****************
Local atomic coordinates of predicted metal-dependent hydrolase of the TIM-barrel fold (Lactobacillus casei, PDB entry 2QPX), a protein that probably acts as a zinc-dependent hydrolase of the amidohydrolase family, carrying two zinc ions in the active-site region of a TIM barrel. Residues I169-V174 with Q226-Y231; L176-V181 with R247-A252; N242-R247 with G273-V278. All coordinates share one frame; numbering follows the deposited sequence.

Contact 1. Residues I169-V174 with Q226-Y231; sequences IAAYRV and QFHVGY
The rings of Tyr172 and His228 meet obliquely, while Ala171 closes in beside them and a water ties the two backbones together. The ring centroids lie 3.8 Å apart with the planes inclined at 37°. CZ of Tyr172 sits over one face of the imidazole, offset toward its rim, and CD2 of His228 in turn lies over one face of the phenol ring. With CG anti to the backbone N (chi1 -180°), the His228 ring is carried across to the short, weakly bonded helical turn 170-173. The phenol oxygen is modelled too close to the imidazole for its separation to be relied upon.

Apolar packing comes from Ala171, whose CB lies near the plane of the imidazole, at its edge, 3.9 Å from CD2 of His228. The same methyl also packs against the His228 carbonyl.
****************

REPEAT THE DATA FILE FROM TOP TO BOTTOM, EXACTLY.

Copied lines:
Local atomic coordinates of predicted metal-dependent hydrolase of the TIM-barrel fold (Lactobacillus casei, PDB entry 2QPX), a protein that probably acts as a zinc-dependent hydrolase of the amidohydrolase family, carrying two zinc ions in the active-site region of a TIM barrel. Residues I169-V174 with Q226-Y231; L176-V181 with R247-A252; N242-R247 with G273-V278. All coordinates share one frame; numbering follows the deposited sequence.

Contact 1. Residues I169-V174 with Q226-Y231; sequences IAAYRV and QFHVGY
The rings of Tyr172 and His228 meet obliquely, while Ala171 closes in beside them and a water ties the two backbones together. The ring centroids lie 3.8 Å apart with the planes inclined at 37°. CZ of Tyr172 sits over one face of the imidazole, offset toward its rim, and CD2 of His228 in turn lies over one face of the phenol ring. With CG anti to the backbone N (chi1 -180°), the His228 ring is carried across to the short, weakly bonded helical turn 170-173. The phenol oxygen is modelled too close to the imidazole for its separation to be relied upon.

Apolar packing comes from Ala171, whose CB lies near the plane of the imidazole, at its edge, 3.9 Å from CD2 of His228. The same methyl also packs against the His228 carbonyl.